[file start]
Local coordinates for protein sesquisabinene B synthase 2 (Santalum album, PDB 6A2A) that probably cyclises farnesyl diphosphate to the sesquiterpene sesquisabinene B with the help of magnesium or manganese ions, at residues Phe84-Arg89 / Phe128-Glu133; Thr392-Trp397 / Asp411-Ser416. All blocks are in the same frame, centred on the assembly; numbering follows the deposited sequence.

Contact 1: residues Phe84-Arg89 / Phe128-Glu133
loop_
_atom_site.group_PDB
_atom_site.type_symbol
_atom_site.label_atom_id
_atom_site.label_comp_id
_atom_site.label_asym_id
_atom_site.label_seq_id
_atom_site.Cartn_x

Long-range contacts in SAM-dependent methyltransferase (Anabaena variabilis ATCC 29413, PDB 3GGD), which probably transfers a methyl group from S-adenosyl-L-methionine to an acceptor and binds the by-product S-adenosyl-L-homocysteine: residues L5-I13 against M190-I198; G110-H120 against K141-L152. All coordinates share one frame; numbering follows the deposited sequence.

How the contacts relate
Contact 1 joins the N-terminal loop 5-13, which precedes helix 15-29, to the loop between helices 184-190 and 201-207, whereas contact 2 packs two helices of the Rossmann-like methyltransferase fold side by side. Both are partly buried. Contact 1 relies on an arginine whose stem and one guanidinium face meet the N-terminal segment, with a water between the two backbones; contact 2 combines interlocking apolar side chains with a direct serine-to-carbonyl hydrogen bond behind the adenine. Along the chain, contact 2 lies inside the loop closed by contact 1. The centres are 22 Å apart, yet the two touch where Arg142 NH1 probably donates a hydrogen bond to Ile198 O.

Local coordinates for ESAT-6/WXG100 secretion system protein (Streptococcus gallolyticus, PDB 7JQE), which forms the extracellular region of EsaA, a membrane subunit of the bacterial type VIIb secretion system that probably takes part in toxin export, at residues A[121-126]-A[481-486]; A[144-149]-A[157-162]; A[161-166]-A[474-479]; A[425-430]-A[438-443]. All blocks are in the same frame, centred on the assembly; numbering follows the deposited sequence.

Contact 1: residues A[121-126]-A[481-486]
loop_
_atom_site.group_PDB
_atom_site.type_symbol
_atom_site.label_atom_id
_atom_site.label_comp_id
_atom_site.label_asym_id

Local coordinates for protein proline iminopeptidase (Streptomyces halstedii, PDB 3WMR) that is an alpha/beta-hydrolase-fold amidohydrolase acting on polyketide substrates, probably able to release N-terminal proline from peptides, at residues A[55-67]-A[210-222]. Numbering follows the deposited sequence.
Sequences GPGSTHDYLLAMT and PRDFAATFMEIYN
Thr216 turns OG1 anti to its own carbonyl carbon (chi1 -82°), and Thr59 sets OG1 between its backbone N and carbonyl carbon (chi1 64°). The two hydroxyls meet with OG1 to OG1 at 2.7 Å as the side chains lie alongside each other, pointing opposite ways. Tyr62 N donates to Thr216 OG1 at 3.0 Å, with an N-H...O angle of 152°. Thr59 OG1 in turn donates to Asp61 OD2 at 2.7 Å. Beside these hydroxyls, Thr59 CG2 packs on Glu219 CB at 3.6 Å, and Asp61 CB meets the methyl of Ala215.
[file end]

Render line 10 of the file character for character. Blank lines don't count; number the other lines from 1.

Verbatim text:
_atom_site.Cartn_x